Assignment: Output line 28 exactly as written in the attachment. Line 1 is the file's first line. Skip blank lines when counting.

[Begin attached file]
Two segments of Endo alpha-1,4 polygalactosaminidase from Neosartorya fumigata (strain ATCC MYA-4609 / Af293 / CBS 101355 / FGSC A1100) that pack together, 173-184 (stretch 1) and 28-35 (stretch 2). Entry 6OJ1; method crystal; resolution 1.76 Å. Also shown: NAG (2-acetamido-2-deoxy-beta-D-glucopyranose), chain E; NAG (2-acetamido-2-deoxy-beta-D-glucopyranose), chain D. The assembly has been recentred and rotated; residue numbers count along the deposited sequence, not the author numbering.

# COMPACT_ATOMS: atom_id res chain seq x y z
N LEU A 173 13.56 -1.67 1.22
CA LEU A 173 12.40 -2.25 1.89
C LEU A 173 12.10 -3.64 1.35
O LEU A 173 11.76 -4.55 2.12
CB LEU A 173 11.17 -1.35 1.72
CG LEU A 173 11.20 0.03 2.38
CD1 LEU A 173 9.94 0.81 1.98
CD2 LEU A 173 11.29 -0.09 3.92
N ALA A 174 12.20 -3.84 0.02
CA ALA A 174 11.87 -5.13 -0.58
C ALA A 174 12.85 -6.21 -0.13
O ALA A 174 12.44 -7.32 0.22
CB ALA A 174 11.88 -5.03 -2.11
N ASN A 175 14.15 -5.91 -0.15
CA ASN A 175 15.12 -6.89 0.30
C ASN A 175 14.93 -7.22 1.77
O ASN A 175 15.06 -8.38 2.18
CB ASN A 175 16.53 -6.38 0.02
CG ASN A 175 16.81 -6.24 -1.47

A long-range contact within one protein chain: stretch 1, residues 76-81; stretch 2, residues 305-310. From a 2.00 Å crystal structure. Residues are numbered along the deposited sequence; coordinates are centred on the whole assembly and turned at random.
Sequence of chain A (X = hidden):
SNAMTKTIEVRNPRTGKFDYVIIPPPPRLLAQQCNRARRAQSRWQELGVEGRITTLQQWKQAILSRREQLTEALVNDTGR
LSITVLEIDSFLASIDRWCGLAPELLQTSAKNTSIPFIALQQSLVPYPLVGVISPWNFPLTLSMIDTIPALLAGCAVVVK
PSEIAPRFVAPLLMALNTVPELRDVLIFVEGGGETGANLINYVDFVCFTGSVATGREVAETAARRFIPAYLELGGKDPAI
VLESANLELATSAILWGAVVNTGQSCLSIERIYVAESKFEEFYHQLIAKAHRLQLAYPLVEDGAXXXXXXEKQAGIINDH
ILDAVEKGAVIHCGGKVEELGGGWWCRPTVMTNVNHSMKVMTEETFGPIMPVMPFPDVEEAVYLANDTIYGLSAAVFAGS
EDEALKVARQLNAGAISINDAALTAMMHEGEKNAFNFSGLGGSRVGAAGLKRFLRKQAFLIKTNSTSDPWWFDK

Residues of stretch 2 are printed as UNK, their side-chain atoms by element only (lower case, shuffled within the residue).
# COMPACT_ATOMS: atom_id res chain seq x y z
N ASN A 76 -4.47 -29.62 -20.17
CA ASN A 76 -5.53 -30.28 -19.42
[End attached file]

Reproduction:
ILDAVEKGAVIHCGGKVEELGGGWWCRPTVMTNVNHSMKVMTEETFGPIMPVMPFPDVEEAVYLANDTIYGLSAAVFAGS